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Welcome
Sylmar is the world capital of hang gliding and pilots have been flying hang gliders in these mountains since 1969. The first U.S. National Hang Gliding Championships were held here in 1973.

The Flight Park is located just outside of Los Angeles and we enjoy around 300 days of flying a year. Please check out the rules and site information before flying here. The Sylmar Hang Gliding Association is a 501(c)(3) charitable non-profit organization. Dues and other payments can be sent via PayPal.

Pilots and non-pilots are welcome to enjoy our flight park year 'round! Fly high, fly far, fly safe!

Chloe Burgis learning to fly, with Baby Lamb as copilot, 6/21/2020   



The Forest is open again!
Sept 23, 2021
After being closed since the beginning of September, the Angeles National Forest is open again. Fire danger is still extreme, so please be careful not to park near dry brush where a catalytic converter could start a fire.


Santa Cruz Flats
September 23, 2021

Several SHGA pilots are competing this week in the Santa Cruz Flats race, and they are doing very well. Phill Bloom, Greg Kendall, Jeff Chipman, and Kevin Kernohan are in the Open Class, and Sue Sen and Greg Angsten are in the Sport Class. See the results, and watch them fly in real-time at Airtribune.




September 1, 2021 9:40 am
Report of two pilots getting their last flights before the Angeles Forest closure. Launch conditions were light when they took off about 12:30. Both had sled rides. TODAY.....looks clearer. A very strong onshore with the fog pushing in deeper, thicker and higher. Forecast to burnoff by noon, the latest. Soaring conditions should be better. SSE winds aloft between 8 and 10kts by 2pm Max altitude 4,000ft. See you back here hopefully on September 17th.

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Oct 9th, 2021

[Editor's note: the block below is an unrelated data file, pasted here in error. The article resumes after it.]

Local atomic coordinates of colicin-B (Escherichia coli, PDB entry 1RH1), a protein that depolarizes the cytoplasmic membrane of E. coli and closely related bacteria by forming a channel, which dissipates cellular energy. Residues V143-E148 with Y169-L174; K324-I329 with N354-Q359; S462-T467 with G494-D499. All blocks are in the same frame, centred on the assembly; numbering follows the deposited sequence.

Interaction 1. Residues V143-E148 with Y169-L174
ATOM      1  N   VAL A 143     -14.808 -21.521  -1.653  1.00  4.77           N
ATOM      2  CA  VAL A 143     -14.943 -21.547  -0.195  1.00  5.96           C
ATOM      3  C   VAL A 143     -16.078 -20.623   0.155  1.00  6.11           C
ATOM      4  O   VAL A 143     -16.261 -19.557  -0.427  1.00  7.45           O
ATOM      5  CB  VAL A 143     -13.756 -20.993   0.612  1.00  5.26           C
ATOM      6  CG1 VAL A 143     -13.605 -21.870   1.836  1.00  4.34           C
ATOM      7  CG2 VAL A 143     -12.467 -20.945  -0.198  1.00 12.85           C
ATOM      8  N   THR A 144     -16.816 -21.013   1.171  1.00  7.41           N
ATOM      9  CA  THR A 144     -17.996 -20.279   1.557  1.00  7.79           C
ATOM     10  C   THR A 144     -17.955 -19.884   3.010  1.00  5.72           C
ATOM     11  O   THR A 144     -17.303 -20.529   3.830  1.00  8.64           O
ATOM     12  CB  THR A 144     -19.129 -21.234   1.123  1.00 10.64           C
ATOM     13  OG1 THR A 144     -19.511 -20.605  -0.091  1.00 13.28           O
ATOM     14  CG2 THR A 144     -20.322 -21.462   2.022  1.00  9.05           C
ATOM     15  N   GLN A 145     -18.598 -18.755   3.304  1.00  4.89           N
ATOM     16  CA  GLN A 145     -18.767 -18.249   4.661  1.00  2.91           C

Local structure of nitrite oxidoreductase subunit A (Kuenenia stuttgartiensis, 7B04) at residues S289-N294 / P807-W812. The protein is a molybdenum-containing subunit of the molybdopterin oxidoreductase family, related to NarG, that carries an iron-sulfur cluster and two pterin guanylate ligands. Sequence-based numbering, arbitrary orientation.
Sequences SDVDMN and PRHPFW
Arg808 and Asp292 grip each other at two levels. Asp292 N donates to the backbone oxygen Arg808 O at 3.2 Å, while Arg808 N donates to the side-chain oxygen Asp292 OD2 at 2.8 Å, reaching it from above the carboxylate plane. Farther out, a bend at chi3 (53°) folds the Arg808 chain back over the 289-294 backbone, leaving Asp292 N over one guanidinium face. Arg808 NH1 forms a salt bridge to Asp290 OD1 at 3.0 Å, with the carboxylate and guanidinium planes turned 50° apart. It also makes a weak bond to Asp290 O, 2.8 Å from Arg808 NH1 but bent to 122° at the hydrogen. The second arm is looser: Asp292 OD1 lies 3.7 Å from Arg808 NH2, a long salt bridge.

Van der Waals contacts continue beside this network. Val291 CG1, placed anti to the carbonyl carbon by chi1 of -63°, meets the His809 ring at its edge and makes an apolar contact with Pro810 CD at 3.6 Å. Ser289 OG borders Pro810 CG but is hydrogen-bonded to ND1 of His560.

Dahlsten Cup 2021
Dahlsten Cup Competition has been postponed one week to October 9th.

Sept 23rd - 27th, 2021
Big Sur
There are still a few spots available for the Big Sur trip that Windsports is running of Sept 23rd - 27th. Call Windsports for details.





Harness preflight
We're all well aware of the need to preflight our gliders, but it's easy to forget that our lives depend on our harnesses as well. Before every flight, it is worth looking over the harness.
Are the lines straight and untwisted?
Are the parachute pins fully inserted? They can snag or work loose over time.
Is there significant wear on any of the lines that go through the carabiner (harness main, parachute bridle, heads-up or knee-hanger lines)?
Are the buckles and zippers in good condition? It can be exciting if a zipper jams as one's preparing to land.

Wire crews
One of the responsibilities of a pilot is to manage his (or her) wire crew. This includes giving clear instructions about what the pilot will ask for, and what the crew members are expected to do. The pilot must also be prepared, no matter what the wire crew actually does. Sometimes a crew member will fail to clear the wing completely, or give instructions rather than taking them, or conversely, save a pilot from his own mistakes.

It should also go without saying that we are grateful for our wire crews, and one should always be courteous and appreciative of these volunteers.

Preflight upgrades
Moving up to a new high-performance glider? It's time to upgrade the preflight as well!

Most of us develop our preflight routine based on a single-surface glider such as a Falcon. When moving up in performance, one may be adding a nose cone, or a VG string, or sprog zippers, or a "dingle-dangle" hang point. I think pilots are particularly likely to overlook those items in their preflights, because they weren't part of the initial routine that they learned.



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